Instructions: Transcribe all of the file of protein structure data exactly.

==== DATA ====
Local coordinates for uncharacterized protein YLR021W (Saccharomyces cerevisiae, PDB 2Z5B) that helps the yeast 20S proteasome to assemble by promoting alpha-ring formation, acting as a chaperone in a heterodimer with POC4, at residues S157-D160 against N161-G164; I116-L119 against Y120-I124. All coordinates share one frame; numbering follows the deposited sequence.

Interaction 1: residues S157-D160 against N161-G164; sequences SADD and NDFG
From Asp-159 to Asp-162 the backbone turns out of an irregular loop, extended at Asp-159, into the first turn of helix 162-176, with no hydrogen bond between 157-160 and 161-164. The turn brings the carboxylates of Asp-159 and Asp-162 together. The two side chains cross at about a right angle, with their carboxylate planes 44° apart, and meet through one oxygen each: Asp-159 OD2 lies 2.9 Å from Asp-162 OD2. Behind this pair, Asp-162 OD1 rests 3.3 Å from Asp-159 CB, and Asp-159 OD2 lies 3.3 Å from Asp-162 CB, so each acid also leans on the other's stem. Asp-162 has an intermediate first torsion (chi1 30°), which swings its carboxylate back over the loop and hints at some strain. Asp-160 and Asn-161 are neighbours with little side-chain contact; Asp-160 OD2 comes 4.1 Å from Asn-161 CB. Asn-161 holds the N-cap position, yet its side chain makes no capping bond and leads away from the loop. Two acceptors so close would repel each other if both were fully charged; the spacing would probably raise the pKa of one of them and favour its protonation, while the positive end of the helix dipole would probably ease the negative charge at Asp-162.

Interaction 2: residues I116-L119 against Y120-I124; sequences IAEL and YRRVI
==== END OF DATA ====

Local coordinates for uncharacterized protein YLR021W (Saccharomyces cerevisiae, PDB 2Z5B) that helps the yeast 20S proteasome to assemble by promoting alpha-ring formation, acting as a chaperone in a heterodimer with POC4, at residues S157-D160 against N161-G164; I116-L119 against Y120-I124. All coordinates share one frame; numbering follows the deposited sequence.

Interaction 1: residues S157-D160 against N161-G164; sequences SADD and NDFG
From Asp-159 to Asp-162 the backbone turns out of an irregular loop, extended at Asp-159, into the first turn of helix 162-176, with no hydrogen bond between 157-160 and 161-164. The turn brings the carboxylates of Asp-159 and Asp-162 together. The two side chains cross at about a right angle, with their carboxylate planes 44° apart, and meet through one oxygen each: Asp-159 OD2 lies 2.9 Å from Asp-162 OD2. Behind this pair, Asp-162 OD1 rests 3.3 Å from Asp-159 CB, and Asp-159 OD2 lies 3.3 Å from Asp-162 CB, so each acid also leans on the other's stem. Asp-162 has an intermediate first torsion (chi1 30°), which swings its carboxylate back over the loop and hints at some strain. Asp-160 and Asn-161 are neighbours with little side-chain contact; Asp-160 OD2 comes 4.1 Å from Asn-161 CB. Asn-161 holds the N-cap position, yet its side chain makes no capping bond and leads away from the loop. Two acceptors so close would repel each other if both were fully charged; the spacing would probably raise the pKa of one of them and favour its protonation, while the positive end of the helix dipole would probably ease the negative charge at Asp-162.

Interaction 2: residues I116-L119 against Y120-I124; sequences IAEL and YRRVI